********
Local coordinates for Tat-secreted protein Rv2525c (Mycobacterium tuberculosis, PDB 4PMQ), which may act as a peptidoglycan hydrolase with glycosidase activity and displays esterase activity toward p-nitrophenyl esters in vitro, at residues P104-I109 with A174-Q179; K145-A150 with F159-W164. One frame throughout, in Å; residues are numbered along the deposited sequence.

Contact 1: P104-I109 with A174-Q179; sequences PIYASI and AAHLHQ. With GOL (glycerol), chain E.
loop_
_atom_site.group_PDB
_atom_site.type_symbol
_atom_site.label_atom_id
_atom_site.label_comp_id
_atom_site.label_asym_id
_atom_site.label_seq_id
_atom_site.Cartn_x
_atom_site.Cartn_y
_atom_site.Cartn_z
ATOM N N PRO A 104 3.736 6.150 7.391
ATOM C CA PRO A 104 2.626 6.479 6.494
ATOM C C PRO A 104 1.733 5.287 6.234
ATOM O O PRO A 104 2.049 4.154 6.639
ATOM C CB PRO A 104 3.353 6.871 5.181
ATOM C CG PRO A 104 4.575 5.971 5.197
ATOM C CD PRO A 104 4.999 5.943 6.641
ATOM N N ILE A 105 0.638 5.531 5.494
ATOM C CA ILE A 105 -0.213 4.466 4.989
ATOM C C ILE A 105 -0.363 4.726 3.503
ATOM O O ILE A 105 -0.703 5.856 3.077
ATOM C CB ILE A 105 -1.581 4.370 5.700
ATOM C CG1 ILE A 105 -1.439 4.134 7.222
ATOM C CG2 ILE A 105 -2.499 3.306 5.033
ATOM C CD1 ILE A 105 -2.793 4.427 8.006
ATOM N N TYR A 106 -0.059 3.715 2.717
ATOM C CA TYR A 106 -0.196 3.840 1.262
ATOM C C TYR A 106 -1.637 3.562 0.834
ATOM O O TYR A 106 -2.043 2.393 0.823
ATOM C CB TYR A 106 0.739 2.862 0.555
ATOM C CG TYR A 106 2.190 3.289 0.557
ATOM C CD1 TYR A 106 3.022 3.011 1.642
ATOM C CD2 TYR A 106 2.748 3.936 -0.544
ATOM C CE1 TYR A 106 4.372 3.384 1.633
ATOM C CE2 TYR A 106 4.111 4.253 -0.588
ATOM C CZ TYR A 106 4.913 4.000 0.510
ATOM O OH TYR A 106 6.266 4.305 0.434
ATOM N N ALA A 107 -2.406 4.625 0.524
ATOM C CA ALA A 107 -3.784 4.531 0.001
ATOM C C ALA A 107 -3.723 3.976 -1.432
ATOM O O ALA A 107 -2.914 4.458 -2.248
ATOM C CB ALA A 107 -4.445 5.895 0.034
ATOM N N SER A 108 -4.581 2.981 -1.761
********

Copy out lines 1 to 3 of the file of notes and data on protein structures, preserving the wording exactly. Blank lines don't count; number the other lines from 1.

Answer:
Local coordinates for Tat-secreted protein Rv2525c (Mycobacterium tuberculosis, PDB 4PMQ), which may act as a peptidoglycan hydrolase with glycosidase activity and displays esterase activity toward p-nitrophenyl esters in vitro, at residues P104-I109 with A174-Q179; K145-A150 with F159-W164. One frame throughout, in Å; residues are numbered along the deposited sequence.

Contact 1: P104-I109 with A174-Q179; sequences PIYASI and AAHLHQ. With GOL (glycerol), chain E.
loop_